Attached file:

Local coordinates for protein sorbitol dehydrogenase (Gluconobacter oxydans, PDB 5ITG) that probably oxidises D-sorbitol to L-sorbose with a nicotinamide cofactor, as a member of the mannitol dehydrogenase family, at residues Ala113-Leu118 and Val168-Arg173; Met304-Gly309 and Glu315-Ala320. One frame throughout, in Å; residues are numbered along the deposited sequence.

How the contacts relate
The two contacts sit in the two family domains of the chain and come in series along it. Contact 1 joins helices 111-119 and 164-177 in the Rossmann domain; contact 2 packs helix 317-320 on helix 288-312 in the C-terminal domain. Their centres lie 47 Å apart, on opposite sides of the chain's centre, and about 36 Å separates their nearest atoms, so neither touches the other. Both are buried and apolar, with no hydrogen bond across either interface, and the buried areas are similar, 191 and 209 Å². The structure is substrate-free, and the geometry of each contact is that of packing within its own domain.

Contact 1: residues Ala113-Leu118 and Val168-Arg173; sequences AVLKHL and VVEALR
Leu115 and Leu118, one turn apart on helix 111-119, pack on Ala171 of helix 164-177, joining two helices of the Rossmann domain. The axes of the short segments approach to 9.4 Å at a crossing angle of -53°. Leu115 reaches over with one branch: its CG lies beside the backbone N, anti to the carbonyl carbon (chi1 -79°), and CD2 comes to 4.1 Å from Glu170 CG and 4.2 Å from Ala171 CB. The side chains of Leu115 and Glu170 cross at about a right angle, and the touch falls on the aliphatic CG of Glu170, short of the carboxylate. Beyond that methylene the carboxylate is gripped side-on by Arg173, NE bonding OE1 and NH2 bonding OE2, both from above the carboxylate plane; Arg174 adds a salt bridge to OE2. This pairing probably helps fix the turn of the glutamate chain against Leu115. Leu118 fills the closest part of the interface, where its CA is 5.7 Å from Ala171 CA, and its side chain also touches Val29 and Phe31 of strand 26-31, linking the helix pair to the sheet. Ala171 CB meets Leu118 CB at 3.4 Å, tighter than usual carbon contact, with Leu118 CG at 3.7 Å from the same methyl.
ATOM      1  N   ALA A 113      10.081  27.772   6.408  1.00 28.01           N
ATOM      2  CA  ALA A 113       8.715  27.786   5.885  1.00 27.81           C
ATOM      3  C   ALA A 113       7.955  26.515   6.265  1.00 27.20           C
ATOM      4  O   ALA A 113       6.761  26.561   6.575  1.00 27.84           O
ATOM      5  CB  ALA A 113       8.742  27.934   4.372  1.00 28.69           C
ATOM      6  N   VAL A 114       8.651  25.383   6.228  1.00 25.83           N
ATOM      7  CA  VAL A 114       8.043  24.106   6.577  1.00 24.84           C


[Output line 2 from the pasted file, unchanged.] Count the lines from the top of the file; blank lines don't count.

How the contacts relate